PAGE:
WASHINGTON (Reuters) - The U.S. government has asked American Airlines, British Airways Plc and Spain's Iberia to supply new information about the potential impact of their proposed alliance on competition.
In an order on Friday, the Transportation Department sought more information on the airlines' plans for a limited tie-up, especially as it concerns business at London's Heathrow airport, where British Airways is a powerhouse and American is strong. The government is also looking for more details about their plans for Pacific and Latin American markets.
The department is reviewing the bid by American, a unit of AMR Corp AMR.N, British Airways Plc BAY.L and Iberia IBLA.MC to form an alliance that would be exempt from some antitrust provisions under U.S. law.
"Additional information is required to ensure that the record in this case is substantially complete," the agency wrote in its order, which seeks a response from the carriers by January 15, 2009. The Bush administration, which is currently overseeing the review, leaves office five days later.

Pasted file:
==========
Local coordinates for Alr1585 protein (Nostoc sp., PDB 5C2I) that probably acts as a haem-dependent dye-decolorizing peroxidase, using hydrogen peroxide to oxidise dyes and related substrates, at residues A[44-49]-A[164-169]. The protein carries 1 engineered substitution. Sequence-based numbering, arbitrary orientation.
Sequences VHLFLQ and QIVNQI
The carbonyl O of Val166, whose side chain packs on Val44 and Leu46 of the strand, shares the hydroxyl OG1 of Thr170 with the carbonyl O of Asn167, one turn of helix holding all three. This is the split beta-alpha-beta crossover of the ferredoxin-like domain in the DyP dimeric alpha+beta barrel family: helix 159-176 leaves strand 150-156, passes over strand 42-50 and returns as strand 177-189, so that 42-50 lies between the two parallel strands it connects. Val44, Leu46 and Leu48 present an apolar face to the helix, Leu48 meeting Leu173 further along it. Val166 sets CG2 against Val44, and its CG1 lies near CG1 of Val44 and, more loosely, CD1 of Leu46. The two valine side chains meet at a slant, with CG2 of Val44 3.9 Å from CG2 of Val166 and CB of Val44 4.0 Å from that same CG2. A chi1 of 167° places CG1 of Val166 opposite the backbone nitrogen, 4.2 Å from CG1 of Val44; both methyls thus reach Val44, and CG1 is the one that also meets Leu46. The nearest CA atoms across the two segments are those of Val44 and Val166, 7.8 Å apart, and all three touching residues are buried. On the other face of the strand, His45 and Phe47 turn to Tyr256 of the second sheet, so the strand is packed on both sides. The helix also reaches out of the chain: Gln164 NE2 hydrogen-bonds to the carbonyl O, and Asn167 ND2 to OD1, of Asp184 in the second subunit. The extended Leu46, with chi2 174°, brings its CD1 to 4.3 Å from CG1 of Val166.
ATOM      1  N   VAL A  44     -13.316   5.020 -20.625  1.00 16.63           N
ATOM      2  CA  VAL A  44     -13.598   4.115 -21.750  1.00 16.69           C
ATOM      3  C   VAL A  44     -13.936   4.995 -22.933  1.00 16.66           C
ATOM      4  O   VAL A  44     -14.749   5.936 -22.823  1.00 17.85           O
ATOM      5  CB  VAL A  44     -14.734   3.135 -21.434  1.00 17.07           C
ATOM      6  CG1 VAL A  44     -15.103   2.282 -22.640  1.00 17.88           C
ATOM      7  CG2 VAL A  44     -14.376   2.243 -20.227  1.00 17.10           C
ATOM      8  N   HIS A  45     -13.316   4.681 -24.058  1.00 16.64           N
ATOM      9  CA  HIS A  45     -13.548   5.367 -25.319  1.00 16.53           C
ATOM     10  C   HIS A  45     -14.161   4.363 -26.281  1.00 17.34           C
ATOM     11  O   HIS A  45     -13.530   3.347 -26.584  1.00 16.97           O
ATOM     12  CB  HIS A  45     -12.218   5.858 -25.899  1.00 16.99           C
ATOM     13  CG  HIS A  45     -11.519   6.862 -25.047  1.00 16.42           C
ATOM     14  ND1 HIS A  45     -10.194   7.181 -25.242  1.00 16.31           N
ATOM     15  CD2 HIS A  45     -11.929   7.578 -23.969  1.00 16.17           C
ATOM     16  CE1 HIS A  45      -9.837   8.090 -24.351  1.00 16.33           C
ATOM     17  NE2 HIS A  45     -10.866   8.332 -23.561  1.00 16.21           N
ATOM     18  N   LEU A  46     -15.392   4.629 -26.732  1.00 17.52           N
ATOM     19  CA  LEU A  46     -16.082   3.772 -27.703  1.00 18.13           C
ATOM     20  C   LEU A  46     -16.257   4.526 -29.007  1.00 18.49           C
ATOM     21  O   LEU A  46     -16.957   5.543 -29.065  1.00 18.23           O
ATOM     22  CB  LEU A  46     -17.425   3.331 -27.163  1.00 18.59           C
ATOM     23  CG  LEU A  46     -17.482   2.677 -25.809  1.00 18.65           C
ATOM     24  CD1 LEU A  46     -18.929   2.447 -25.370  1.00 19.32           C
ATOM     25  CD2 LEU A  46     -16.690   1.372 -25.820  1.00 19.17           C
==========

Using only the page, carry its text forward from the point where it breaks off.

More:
The administration also wants an update on how pricing and capacity decisions might be affected by potential merger scenarios involving British Airways and Iberia as well as BA and Australia's Qantas Airways (QAN.AX).
British Airways and Qantas ended talks this week without a deal, but the DOT said the possibility of resuming talks "has not been foreclosed." Long-running talks between Iberia and British Airways are ongoing.
Access to Heathrow, among the world's premier destinations for business travel, is coveted and remains a major question in any deal involving American and British Airways.
A previous antitrust immunity attempt by the pair foundered several years ago over U.S. regulatory concerns about access to Heathrow for other airlines.
Antitrust immunity allows carriers to share routes, pricing and scheduling data without actually merging. Transatlantic rivals like Britain's Virgin Atlantic Airways have expressed concerns that competition would suffer and passengers pay higher fares if the deal is approved.
American and BA argue that a U.S./EU treaty reached last March relaxing restrictions on airport access and transatlantic service will boost competition across the Atlantic, benefiting passengers and carriers wishing to begin or expand service.
The Bush administration's request for more information was partly based on appeals by Virgin Atlantic, which has pressed regulators on the potential impact of any American/BA alliance on competition between London and New York, and Air France.
The immunity application was submitted in August.